Is Your Child Ready to Stay Home Alone?

homschool kid benefits

From the moment you lay eyes on your child, you want to keep them safe. But as they get older, it’s natural to experience anxiety as you think about leaving them home alone for the first time. Children are extremely vulnerable to predators, and the best way to protect them is to teach them how to handle potentially risky when you are not around. By following these simple guidelines, you can run errands confident that your child will stay safe, even though you’re not around.

Is your child ready to stay at home alone?

Some states have laws in place that prohibit parents from leaving their children at home unattended. For example, in Maryland the age is 8, but in Illinois, that age is 14.

If age is not restricted in your state, the next step to think about is whether your child is mature enough. Every child displays a different level of maturity, and this should be considered when deciding whether to leave them at home alone. Does your child get anxious at the thought of being left home alone? If yes, that’s a sure sign they are not quite ready yet.

Does your child know what to do in an emergency?

Write down a list of emergency numbers and advise your child to immediately call 911 if they feel that they are in any danger. You can also teach them to alert police at the touch of a button with an ADT security system or similar. Finally, make an emergency action plan with your child. By preparing them, they will be less likely to panic, and therefore stay safer.

Does your child easily trust strangers?

When you leave you child at home, there is a chance someone like the mailman or a sales representative may knock on your door. Teach your child that regardless of whether they recognize the person, they should never open the door for them. If your child answers the phone, teach them that instead of saying that you are not home, say that you are busy, but will call them back later. This alerts the person who is calling that an adult is in the home and your child will stay protected.

Sharing on social media

With geotagging more common on social media, children can now share their location with others. If your child is active on social media, explain to them that they shouldn’t share their location. That location is not only shared with friends and family—strangers can see it, too. If a stranger happens to see it, they may try to find them, with dangerous intentions in mind.


After reading this article, you may still feel hesitant about leaving your child at home alone—you may possibly feel more so. If this is the case, practice leaving the house for thirty minutes at a time, and slowly increase that period over a few weeks. You will be able to see how your child is progressing and eventually become comfortable yourself. As an added benefit, this will also help your child develop self-reliance.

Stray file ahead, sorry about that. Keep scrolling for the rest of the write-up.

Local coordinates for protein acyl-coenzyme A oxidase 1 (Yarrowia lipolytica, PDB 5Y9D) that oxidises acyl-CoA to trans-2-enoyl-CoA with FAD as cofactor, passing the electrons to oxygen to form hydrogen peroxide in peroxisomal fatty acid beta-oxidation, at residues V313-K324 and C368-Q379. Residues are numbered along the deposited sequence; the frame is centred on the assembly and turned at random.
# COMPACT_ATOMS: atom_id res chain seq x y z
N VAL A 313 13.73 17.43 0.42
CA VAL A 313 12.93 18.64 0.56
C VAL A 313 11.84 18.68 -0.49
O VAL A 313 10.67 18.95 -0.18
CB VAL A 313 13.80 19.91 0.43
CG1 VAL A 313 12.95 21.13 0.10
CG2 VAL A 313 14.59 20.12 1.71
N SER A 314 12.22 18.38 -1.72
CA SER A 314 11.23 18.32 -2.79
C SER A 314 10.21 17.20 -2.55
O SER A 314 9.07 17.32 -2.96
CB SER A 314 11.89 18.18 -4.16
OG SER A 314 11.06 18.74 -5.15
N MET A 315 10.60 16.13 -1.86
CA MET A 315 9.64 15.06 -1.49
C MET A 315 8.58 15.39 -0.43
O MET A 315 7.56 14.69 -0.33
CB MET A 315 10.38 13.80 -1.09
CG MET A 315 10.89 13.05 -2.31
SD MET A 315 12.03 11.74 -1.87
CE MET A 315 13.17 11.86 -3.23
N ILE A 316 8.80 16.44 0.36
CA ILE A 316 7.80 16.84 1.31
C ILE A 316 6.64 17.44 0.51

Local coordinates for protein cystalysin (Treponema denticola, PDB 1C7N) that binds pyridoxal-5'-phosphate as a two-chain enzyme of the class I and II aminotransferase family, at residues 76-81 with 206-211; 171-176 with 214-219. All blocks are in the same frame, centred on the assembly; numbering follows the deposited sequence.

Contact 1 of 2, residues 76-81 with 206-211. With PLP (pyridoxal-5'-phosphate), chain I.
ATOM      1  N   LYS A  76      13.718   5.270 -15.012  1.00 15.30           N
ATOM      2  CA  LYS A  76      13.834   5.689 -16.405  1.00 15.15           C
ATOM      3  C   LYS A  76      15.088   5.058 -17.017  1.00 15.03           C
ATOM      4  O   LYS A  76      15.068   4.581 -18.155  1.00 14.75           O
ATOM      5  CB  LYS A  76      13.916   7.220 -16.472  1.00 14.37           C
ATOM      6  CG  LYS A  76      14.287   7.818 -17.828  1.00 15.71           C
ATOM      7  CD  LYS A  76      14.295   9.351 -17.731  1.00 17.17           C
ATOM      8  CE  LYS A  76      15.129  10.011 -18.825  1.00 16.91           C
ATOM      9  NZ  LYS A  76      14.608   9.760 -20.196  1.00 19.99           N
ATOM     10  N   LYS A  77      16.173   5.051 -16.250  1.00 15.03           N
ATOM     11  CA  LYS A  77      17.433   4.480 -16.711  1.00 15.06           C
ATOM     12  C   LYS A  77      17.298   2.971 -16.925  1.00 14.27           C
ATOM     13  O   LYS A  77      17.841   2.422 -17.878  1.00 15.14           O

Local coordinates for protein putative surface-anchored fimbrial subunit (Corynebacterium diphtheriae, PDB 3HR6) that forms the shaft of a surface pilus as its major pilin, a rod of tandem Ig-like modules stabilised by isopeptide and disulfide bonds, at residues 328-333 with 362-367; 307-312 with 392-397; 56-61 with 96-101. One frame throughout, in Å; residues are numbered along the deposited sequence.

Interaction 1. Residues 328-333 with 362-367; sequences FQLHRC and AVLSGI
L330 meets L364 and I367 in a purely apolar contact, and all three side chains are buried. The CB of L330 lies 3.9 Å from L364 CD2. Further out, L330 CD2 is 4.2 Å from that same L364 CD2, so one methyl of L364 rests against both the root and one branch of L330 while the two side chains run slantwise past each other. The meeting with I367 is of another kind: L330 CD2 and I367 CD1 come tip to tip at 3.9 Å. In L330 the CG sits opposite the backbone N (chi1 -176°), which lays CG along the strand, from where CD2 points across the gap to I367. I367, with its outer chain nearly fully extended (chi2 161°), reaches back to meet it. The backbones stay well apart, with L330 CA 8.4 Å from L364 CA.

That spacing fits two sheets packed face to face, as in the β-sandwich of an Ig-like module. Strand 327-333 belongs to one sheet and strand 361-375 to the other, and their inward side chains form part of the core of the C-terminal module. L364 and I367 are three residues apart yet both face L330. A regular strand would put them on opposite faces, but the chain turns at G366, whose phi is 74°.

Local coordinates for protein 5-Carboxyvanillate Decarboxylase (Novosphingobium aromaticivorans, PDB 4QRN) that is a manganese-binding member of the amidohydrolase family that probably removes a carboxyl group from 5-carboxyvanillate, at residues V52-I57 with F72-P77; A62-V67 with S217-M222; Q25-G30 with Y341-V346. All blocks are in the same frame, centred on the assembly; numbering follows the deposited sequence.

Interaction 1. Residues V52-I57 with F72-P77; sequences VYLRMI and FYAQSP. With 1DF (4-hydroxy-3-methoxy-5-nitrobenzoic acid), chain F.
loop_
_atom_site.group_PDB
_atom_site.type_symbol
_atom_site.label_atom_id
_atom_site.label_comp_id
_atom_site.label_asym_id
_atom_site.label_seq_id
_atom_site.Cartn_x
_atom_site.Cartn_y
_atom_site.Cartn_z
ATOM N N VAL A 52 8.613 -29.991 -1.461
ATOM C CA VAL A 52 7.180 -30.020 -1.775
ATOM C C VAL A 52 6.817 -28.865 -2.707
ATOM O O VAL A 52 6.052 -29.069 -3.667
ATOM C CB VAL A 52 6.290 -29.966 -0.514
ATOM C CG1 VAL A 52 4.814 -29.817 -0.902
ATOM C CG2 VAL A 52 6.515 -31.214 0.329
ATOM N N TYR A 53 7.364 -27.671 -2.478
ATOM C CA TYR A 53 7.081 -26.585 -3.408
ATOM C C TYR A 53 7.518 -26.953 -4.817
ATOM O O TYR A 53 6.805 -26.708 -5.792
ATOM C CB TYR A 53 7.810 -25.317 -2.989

Safe Swimming Tips for Big Kids


My kids and most of their friends are great swimmers. Our neighbors have a pool and my kids basically grew up in it. They’re confident in the water, and I’m confident in their abilities. But I still worry. They’re nearing that age where they won’t need parental supervision anymore, and I want to be sure they understand that the water is still dangerous even if they’re strong swimmers.

I recently found this great piece on pool safety—The Ultimate Guide to Recreational Swimming Safety. It features attention-grabbing information about the prevalence of drowning in kids up to 14 years of age. But more than anything it’s an essential reminder that even older kids need rules and structure at the pool.

Here are some tips to keep the big kids in your life safe when swimming:

Supervision is a must. I was curious so I looked online to see what other parents were recommending as a safe age to swim unsupervised. I was surprised to see that parents were suggesting anywhere from 10 – 14. Maybe my husband and I are being overly cautious, but we’ve decided not to allow our kids to swim without parental supervision until they’re at least 16. Often kids think they’re invincible and if they’re strong swimmers even more so. But you never know what can happen. We’re erring on the side of caution.

No pushing. As kids get older, it seems they think many of the pool safety rules don’t apply to them. One that I am vigilant about is no pushing. Explain to your kids and their friends that they never know how strong a swimmer someone is, and even if a child is a good swimmer, it’s easy to catch them off guard with a push. If they’re disoriented when they hit the water, it might make it difficult for their swim skills to kick in. And as notes, it’s also never okay to push someone under the water.

Make learning CPR mandatory. When they’re old enough, sign them up for a CPR class. The American Academy of Pediatrics’ suggests that kids in their high school years are ready. Like swimming, knowing CPR is a life-saving and essential skill.

No diving in shallow areas. In its piece on water safety for teens, the University of Rochester Medical Center, lists areas that can be tempting places for adolescents and teens to dive—they include above-ground pools, the shallow end of in-ground pools, and unmarked shallow water. Constantly reiterate to older kids that they should never dive in these areas. Make them aware of the dangers, which as URMC notes, include spinal cord injury, brain damage, and death.

Of course, these are great rules for kids (and adults!) to follow at any age. I try never to miss an opportunity to remind my kids how critical it is that they heed all rules when at the pool.